Italian PM Mario Monti Steps Down


Mario Monti has resigned as Prime Minster of Italy, saying he no longer has the support he needs to govern. Monti replaced Silvio Berlusconi a little over a year ago after the previous govt proved unable to cope with the financial problems facing it.

­His resignation comes as MP’s passed the 2013 budget drawn up by his government with 309 votes in favor and 55 against.


Monti is widely credited with overseeing a recovery in Italy’s bonds and has repaired the country’s tattered image abroad. His leadership has also been praised by Angela Merkel and other European leaders such as Jean-Claude Juncker, head of the group of euro-Asia finance minsters.

But he is unpopular with many Italians who have been left with soaring unemployment, a shrinking economy and higher taxes. A poll conducted on November 17th showed that 62% of Italians had a negative view of Monti’s government while 82% said they had little confidence in the economy improving.

Mr. Monti has fiercely defended his program of tight budgetary discipline. He told workers at a Fiat factory on Thursday that it would be “irresponsible to waste all the sacrifices that Italians had made”.

The technocrat is expected to announce his political plans at a press conference on December 23rd. He may announce whether he will join a group of centrist political parties who want him to run on a continued platform of economic reforms for the Eurozone’s third biggest economy.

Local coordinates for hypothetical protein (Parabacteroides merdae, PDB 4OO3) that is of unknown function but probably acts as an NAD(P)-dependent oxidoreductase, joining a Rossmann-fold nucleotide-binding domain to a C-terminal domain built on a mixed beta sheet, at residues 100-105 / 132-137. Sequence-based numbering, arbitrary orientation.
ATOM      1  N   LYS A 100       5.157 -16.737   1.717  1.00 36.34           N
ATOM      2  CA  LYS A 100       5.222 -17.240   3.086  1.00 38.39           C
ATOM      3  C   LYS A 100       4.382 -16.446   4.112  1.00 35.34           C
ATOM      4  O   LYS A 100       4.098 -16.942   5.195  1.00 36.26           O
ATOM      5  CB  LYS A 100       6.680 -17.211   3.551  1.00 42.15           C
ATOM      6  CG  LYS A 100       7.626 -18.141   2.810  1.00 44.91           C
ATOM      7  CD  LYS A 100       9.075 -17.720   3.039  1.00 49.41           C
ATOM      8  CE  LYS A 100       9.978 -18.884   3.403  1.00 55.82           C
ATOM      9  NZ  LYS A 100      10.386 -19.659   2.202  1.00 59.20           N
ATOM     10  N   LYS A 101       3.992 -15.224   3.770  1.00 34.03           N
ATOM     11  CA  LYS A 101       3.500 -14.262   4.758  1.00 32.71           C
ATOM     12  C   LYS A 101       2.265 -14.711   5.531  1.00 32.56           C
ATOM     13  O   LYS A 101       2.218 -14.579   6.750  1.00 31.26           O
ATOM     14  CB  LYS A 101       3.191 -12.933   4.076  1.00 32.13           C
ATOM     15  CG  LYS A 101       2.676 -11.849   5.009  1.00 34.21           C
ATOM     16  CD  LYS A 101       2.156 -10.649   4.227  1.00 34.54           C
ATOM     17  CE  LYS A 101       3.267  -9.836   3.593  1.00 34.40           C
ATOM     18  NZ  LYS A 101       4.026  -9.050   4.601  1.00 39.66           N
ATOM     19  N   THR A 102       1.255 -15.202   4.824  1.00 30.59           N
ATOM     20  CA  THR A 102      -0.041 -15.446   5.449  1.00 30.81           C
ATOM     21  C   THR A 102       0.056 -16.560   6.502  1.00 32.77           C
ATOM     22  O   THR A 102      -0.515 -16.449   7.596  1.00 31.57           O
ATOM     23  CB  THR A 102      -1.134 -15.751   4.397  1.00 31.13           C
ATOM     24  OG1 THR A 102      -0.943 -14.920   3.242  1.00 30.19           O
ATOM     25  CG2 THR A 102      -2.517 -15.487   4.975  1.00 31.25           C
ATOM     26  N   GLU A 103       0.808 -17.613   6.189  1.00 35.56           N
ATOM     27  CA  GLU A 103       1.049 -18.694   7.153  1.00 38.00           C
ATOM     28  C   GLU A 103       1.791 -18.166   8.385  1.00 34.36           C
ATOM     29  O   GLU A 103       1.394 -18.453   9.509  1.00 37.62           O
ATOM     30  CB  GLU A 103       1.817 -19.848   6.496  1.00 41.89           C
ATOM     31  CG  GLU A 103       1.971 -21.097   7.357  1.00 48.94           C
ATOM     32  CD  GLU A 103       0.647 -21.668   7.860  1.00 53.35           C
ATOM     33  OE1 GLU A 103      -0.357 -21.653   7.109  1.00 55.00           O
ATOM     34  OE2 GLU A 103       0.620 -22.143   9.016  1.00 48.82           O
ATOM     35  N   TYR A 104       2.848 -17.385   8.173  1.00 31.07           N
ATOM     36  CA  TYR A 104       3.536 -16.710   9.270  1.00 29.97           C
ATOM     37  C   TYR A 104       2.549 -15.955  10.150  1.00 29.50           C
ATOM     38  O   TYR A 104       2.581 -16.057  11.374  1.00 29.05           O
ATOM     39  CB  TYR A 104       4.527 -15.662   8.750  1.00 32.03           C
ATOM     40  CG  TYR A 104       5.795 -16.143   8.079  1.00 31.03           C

“Although Mr. Monti has not yet thrown his hat into the ring, he has given plenty of indicators that he is preparing to run for office as head of a centrist alliance,” Nicholas Spiro, managing director of Spiro Sovereign Strategy, told Bloomberg.

The former European commissioner cannot stand for election himself but he could return as a minister or as an unofficial leader of a centrist coalition.

Mr. Berlusconi’s conservative People of Freedom Party (PDL) withdrew its support for Monti’s cabinet earlier this month. Mr. Berlusconi has said he’d step aside and endorse Monti if he led a coalition with the PDL but not the Democratic Party.

A date has not yet been set for the ballot, but most analysts believe it will be on the 24th February.

Most polls indicate that the Democratic Party would win about 30% of the vote, while Berlusconi’s PDL is trailing in third with between 15 and 20%. A protest group led by former comedian Beppe Grillo is in second place with 20%.


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